The final challenge with this project, which precludes me from confidently doing a clean install as before on their other , is because THIS Dell's Product Key Sticker only refers to the original Windows 98 system, and not the crippled XP installation. I need to reference the product key and authenticate / replicate if needed for a clean install...

I'm going to subject it to Malwarebytes suite of tools next, freshly downloaded today and see what happens. I still need to find room to move several Gb's of accessible users' stuff, and I look forward to any progress that develops.

Link to post
Share on other sites

@ Cdog, that sure is a lot of info....

Not sure what you are asking for though. If you are infected your best solution is to seek help from the experts.

Please read the following so that you can begin the cleaning process:

We don't work on Malware removal in the general forums.

Please read and follow the directions here, skipping any steps you are unable to complete. Then post a NEW topic here.

One of the expert helpers there will give you one-on-one assistance when one becomes available.

Please note that it may take 48 hours or more for you to receive a response in the malware removal forum, as it is often busy at times. Please do not reply to your own post asking for help unless its been more than 48 hours since you originally posted, as this can make it appear as though you are being helped and take longer for you to get help.

If you are unable to do all or any of the steps in the link to the directions above, just post your problem into the forum I gave you a link to anyway and someone will be able to assist you.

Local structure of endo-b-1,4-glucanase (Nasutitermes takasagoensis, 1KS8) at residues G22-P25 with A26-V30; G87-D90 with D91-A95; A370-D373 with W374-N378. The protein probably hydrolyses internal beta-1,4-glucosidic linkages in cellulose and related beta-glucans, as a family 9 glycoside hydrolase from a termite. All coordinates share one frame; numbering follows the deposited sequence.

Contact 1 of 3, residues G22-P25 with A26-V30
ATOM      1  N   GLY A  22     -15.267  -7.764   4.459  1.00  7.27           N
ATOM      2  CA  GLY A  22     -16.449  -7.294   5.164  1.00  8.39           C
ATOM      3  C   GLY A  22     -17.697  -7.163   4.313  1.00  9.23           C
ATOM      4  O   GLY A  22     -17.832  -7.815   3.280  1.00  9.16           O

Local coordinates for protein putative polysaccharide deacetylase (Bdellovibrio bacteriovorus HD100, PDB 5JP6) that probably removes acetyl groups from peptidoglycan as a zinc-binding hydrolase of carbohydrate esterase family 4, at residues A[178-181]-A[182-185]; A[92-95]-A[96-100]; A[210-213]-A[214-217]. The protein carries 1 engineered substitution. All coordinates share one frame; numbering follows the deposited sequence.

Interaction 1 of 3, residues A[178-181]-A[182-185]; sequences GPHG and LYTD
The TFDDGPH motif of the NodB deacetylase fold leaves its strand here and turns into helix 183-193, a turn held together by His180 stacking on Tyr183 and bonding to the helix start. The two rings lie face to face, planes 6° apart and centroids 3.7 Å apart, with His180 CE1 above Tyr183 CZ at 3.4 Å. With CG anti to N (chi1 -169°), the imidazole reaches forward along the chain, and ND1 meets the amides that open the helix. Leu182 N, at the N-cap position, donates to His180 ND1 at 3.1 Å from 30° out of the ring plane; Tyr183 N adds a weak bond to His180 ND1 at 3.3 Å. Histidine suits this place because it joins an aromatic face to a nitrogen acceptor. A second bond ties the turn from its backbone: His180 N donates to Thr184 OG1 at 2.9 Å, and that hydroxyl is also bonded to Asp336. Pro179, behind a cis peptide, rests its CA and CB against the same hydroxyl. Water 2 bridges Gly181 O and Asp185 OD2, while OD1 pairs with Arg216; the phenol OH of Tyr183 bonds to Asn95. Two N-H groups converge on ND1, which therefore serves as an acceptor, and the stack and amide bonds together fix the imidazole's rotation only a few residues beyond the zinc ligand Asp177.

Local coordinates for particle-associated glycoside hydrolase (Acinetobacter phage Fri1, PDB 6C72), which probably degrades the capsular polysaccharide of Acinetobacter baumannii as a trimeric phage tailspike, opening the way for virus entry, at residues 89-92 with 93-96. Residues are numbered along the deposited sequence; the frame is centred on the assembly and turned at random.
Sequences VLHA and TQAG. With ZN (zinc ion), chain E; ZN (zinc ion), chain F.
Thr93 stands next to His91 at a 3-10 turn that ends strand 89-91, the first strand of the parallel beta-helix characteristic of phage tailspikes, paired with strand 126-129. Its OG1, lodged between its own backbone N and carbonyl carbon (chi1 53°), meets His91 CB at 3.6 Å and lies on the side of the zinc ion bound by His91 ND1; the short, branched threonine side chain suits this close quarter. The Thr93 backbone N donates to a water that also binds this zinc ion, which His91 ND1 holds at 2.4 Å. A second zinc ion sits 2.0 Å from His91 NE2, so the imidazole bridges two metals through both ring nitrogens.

Alternatively, as a paying customer, you can contact the help desk at support@malwarebytes.org

If you are a corporate customer please send an email to corporate-support@malwarebytes.org. (NOTE: An order number is required for corporate support.)

Also, when replying, please use the "ADD REPLY" button or erase what the person you are replying to said, as this makes the forum easier to read.

After posting your new post make sure under options that you select Track this topic and choose one of the Email options so that you're alerted when someone has replied to your post.

Thank you :D

Link to post
Share on other sites

I didn't know which of your 3 posts to reply to, they looked identical.

For Windows XP Administrator password problems, I have had a good deal of luck with the TRK (Trinity Rescue Kit) CD. It doesn't bother finding the password, it allows you to remove/change the password using it's built-in 'winpass' utility.

The ISO for TRK is linux based, and has a few other cool utilities -- like the ability to share all the files of an unbootable windows system over the network.

http://trinityhome.org

Link to post
Share on other sites

Guest
This topic is now closed to further replies.
 Share

  • Recently Browsing   0 members

    • No registered users viewing this page.
Back to top
×
×
  • Create New...

Important Information

This site uses cookies - We have placed cookies on your device to help make this website better. You can adjust your cookie settings, otherwise we'll assume you're okay to continue.